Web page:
My Recurring Arsenal Nightmare

By on September 11, 2009


It’s like a recurring nightmare… I’m standing outside of the training ground at Colney on the Friday following the final match of an international break hoping to get a glimpse of some of the players on their way into the complex. First, a car pulls up and Bakary Sagna gets out and his arm is in a sling. I think to myself, “Unlucky fellow.” Then another car pulls up and out steps Robin van Persie, only he’s on crutches with his left leg in a cast. I think to myself, “Not again.” Another ride pulls up and the driver gets out and goes around to open the back door. Cesc gets out with his head wrapped in bandages and both arms in casts. Then I begin to hear the sirens of many ambulances off in the distance quickly approaching. About 20 ambulances all pull up to the ground and every other member of the first team is carried into the complex on a stretcher. Here’s where the most recent dream had a slight twist… Then I notice that Arshavin hasn’t come back yet. Just then a final car pulls up and I can see Andrei is driving. He must be alright. He gets out of the car and starts walking into the ground when Guus Hiddink jumps out of a bush, kicks him in the groin, and runs off laughing. I look up and raise my hands to the sky with fists clinched and scream, “DAMN YOU INTERNATIONAL BREAKS!!!”

Despite warnings from Arsene Wenger, Guus Hiddink chose to play Arshavin on Wednesday away to Wales where he, most predictably, aggravated a groin injury which he had already worsened in Arsenal’s last league match at United. As if that wasn’t bad enough, Hiddink either ignored Arshavin or wasn’t paying enough attention to his situation by leaving him on the pitch for the full 90 minutes.

We can all appreciate Russia’s fight with Germany for the automatic qualification spot from Group Four, but did Russia really need to play Arshavin away to Wales to be able to get a result? Had it been a match with group leaders, Germany, it might be understandable if not any more excusable.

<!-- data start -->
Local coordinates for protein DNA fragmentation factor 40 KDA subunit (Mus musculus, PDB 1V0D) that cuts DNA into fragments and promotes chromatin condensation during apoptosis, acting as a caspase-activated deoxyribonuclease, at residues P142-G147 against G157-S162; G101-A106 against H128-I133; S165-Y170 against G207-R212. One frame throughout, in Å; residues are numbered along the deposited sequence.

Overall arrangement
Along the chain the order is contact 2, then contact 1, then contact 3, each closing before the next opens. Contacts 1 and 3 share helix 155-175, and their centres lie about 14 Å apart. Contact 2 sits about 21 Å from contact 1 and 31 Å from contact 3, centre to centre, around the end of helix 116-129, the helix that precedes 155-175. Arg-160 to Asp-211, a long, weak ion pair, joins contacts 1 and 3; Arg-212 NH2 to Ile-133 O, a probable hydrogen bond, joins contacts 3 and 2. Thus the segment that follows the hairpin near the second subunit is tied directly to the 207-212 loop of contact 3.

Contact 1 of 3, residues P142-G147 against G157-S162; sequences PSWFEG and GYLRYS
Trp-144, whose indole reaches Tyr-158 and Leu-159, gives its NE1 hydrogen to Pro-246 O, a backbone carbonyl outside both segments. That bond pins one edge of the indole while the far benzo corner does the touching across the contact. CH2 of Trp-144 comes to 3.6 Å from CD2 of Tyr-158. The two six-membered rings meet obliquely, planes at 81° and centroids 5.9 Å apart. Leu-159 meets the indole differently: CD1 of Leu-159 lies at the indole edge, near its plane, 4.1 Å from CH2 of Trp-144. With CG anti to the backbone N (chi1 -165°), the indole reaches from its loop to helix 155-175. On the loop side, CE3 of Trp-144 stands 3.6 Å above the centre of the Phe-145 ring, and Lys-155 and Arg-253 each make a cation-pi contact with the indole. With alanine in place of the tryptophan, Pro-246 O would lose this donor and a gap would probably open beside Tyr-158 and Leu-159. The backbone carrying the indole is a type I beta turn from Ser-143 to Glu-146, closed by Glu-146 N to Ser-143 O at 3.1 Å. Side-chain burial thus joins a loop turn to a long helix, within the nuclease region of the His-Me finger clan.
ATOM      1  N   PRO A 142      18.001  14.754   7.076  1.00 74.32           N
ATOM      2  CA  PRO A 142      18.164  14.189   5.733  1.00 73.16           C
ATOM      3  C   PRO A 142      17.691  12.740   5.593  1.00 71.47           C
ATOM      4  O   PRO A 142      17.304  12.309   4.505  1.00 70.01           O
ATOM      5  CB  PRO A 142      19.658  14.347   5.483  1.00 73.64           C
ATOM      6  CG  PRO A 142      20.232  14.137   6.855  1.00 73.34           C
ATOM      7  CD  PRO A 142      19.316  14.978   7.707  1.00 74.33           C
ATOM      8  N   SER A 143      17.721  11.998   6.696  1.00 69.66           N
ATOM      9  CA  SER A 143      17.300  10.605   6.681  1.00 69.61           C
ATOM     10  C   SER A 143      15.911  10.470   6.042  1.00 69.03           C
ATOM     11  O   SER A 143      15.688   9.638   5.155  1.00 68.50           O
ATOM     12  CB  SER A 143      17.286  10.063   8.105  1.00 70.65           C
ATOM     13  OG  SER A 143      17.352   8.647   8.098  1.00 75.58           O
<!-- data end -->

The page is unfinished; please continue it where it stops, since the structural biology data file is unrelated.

ArshavinWhy do we always suffer injuries to key players in what seems like every international break? We have lost Robin van Persie more than once to international break injuries, among many others. Nowadays we usually chalk it up to our seemingly unceasing bad luck with injuries in recent years. But this situation is different.

Everyone knew Arshavin had been carrying a groin injury since last season and that he had re-aggravated it at Old Trafford. Hiddink did not play him on Saturday home to Liechtenstein and said that Arshavin’s “condition [was] improving” and he was “getting closer to being able to play.” He also said, “Hopefully with some rest and intensive treatment we could get him ready for the Wales match.”

What kind of manager would risk his best player in a match against a team that poses no real threat? The kind of manager who will not need that player again immediately. The injury to Arshavin does not hurt Hiddink or Russia in any serious way because he is only expected to be out for a little over a week.

But in that time he will miss three matches for his club including the important trip to Eastlands and the first Champions League group stage fixture. For Russia, he likely will not miss a game because the next international break isn’t until the second week of October, by which time Arshavin should be totally fit again.

The problem, from an economic standpoint, is that this is a player who is being paid, by Arsenal, say, £75,000 per week. If he misses two weeks,Hiddink that is £150,000, which in American money is approaching a quarter of a million dollars. Arsenal are now paying almost $225,000 to a player who can’t play because of the gross negligence of his national team coach.

Let’s not kid ourselves, football is a business and in no other business to companies loan out their best workers to do dangerous work which could result in an incapacitating injury for no compensation. That is just absolutely ludicrous.

And I understand the “When your country calls…” arguments and that was all well and good 20-30 years ago. But when you invest £15m on a player and then have to subject him to injury for no possible gain and frequently a loss, it is highly unfair to the clubs. In purely economic terms, it makes no sense whatsoever.

But, in a world where it cannot be changed, we should at least be able to hope for is international managers to at least show some respect for the clubs’ assessments of their players. In an ideal world, I would like to see Hiddink pay the club that money himself along with a note that says:


Sorry for being such a cunt.



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